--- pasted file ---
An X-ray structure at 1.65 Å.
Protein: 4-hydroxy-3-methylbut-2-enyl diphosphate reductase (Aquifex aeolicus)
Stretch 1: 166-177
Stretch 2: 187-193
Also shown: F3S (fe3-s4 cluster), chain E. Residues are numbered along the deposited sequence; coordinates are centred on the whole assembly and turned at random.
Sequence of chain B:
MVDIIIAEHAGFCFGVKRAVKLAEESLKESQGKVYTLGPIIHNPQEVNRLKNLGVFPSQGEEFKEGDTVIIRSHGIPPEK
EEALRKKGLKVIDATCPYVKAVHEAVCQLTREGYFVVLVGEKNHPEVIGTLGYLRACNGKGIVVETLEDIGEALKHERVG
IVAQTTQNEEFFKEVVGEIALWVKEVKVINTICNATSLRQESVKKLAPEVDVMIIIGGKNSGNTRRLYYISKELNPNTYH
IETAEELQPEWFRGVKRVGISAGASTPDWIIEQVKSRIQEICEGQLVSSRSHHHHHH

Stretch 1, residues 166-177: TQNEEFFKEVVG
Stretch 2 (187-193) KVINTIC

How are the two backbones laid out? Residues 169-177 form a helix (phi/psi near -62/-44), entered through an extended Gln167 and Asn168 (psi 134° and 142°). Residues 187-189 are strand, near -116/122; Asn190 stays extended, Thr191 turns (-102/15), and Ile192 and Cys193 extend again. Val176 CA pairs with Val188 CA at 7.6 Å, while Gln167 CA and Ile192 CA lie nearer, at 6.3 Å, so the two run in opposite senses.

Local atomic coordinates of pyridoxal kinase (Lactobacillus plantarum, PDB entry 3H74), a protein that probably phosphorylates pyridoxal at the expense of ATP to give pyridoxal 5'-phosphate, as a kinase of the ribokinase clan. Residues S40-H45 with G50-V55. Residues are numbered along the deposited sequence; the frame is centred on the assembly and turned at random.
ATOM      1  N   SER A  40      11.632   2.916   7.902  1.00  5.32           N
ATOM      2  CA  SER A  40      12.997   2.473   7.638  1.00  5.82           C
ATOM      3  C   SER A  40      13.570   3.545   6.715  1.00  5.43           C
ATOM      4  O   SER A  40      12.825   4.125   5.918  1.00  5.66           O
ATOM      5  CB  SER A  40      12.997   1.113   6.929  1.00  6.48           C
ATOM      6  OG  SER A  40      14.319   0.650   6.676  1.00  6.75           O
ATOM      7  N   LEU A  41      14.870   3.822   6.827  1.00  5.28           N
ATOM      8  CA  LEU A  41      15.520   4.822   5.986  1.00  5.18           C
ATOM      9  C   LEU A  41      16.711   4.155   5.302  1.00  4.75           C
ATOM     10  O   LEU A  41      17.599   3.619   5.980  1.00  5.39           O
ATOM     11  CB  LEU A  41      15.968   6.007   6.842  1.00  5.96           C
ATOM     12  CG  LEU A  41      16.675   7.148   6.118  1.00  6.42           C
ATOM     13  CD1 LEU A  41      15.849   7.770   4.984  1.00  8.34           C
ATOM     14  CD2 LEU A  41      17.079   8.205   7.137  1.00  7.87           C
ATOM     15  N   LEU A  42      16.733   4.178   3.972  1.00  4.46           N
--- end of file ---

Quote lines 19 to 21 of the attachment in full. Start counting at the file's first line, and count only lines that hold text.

ATOM      5  CB  SER A  40      12.997   1.113   6.929  1.00  6.48           C
ATOM      6  OG  SER A  40      14.319   0.650   6.676  1.00  6.75           O
ATOM      7  N   LEU A  41      14.870   3.822   6.827  1.00  5.28           N